The government has admitted that the failure of the register to vote website to cope with last-minute demand was "no surprise", raising the heckles of MPs who said that better planning would have kept the site up and running.
Problems occurred last week when over 200,000 people attempted to register for the EU referendum in the run-up to midnight. The failure of the site forced the government to extend registration for two days.
Oliver Letwin, minister for government policy at the Cabinet Office, said in a post-incident debate that the downtime was caused by unprecedented demand.
“I am not a technical expert on computing, but I am advised by those in the Cabinet Office and the Government Digital Service that, as far as they can make out, there was no untoward event whatsoever,” he said.
“There was simply an incapacity of the system to handle that number of applications. The system is designed to be scoped to deal with a certain number of simultaneous events, and that number was exceeded during that period, so in retrospect, it was not surprising that it fell over.”
Letwin added that the capacity of the website has been doubled since the incident to “deal with a higher number of simultaneous events than previously”.
This failed to garner much sympathy from MPs. Liam Fox called it just another chapter in the “sad tale of government, the public sector and IT”.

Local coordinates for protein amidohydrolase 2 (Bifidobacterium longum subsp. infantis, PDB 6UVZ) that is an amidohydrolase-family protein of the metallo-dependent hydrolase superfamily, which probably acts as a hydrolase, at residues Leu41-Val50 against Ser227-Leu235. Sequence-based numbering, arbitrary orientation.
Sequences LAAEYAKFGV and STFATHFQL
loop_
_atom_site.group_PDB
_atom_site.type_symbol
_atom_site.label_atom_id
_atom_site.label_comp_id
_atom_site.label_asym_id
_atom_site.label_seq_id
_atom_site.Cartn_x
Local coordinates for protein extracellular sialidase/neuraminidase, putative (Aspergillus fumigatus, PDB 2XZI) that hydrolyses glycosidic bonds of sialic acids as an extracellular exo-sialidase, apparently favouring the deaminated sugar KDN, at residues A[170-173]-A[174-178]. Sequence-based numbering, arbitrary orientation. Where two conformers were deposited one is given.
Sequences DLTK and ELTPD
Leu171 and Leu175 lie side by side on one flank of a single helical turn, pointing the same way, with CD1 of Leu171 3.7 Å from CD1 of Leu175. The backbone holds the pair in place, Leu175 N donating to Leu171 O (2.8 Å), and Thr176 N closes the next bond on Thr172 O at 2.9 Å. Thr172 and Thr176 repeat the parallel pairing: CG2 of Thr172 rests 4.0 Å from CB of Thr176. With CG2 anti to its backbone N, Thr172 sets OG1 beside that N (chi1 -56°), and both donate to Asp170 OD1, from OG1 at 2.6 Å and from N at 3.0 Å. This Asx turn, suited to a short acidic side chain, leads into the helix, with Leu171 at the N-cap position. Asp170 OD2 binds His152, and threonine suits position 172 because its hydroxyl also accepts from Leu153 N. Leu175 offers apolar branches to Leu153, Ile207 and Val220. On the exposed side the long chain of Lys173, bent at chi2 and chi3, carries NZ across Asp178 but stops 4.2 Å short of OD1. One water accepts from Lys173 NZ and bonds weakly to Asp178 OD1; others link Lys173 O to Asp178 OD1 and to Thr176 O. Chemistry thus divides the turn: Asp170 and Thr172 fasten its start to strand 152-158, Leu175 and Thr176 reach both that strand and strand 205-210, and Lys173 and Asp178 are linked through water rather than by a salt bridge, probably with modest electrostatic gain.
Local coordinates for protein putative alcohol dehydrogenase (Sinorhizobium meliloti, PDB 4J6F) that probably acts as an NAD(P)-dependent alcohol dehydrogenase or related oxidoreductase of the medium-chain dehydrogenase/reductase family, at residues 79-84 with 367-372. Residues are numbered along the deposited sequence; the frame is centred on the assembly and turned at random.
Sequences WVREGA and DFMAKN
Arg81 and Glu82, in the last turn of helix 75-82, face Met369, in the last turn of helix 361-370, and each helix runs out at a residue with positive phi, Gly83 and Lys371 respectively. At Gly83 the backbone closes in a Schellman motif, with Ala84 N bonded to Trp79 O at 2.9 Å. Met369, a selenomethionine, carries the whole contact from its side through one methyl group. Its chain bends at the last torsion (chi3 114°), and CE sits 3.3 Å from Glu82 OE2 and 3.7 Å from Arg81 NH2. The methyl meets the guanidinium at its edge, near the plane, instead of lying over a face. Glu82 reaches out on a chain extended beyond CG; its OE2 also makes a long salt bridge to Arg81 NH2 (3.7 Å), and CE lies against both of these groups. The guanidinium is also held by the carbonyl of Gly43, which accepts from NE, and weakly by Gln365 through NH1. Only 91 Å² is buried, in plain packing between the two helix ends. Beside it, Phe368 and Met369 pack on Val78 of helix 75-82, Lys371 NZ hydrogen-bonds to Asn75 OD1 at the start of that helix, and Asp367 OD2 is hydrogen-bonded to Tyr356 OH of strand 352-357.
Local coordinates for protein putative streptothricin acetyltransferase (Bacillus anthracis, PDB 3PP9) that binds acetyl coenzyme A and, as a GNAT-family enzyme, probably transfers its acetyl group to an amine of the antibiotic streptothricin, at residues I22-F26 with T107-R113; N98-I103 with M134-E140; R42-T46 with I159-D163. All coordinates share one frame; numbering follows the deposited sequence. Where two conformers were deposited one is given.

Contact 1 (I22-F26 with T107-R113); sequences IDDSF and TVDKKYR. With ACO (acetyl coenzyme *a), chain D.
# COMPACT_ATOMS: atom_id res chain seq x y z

“I am very surprised that it crashed, so I would like to know one or two things. First, how much load testing was done? Why did the Electoral Commission not make sufficient arrangements to determine whether its system could cope with the demand?" Fox added.
Letwin suggested in response that the demand was far higher than anything before and that the department was caught off-guard.
“A massive amount of load testing was done, and the system was tested with the assumption that we would not face anything like the extent of the difference between what had been experienced previously, for example at the General Election, and now,” he said.
“This spike was three times as intense as the one that occurred before the General Election.”
Meanwhile, Matt Warman MP said that the government should use the incident to make sure that the "inevitable" move to online voting is given the necessary time and attention to avoid any similar failings.
"Given the experience of the past 24 to 48 hours, let us bear in mind that if we get things wrong, we risk not only further undermining people’s faith in democracy, but putting ourselves in a position where even fewer people than now would vote, and that would be bad for all of us," he warned.
Equinox's Dave Millett explores how phone, mobile and broadband could be affected by a no-deal Brexit
Dust storm on Titan only the third Solar System body where such storms have been observed
New technique could enable quantum computers to scale-up to millions of qubits
Systrom and Krieger taking time off "to explore our curiosity and creativity"